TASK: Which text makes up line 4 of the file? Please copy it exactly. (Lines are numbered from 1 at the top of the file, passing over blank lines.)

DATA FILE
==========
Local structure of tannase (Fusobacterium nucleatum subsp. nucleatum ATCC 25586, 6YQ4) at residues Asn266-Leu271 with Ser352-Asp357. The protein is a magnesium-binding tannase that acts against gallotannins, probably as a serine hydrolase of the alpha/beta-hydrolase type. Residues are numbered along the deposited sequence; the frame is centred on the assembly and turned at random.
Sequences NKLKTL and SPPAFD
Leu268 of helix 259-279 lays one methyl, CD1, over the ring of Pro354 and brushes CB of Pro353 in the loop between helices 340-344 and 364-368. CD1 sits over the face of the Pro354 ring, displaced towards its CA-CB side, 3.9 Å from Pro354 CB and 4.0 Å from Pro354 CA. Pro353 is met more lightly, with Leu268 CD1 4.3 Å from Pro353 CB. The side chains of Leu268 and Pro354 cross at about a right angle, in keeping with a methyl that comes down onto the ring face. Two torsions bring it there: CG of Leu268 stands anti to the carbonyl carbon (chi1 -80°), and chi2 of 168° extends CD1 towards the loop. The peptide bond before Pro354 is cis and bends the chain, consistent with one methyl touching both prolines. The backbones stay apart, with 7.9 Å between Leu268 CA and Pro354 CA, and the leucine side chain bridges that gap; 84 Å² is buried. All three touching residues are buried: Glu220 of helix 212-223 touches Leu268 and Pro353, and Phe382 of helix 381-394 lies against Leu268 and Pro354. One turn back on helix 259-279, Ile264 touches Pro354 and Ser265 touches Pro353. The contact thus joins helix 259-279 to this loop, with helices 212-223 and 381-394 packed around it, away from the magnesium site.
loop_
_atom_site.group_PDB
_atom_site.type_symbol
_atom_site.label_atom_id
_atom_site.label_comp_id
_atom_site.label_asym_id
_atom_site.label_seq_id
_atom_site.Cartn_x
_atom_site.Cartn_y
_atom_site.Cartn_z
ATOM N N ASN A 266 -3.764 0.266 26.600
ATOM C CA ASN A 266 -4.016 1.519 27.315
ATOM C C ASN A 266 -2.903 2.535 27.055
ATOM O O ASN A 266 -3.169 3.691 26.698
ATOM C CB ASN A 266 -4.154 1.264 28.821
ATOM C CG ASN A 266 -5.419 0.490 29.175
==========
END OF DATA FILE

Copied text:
loop_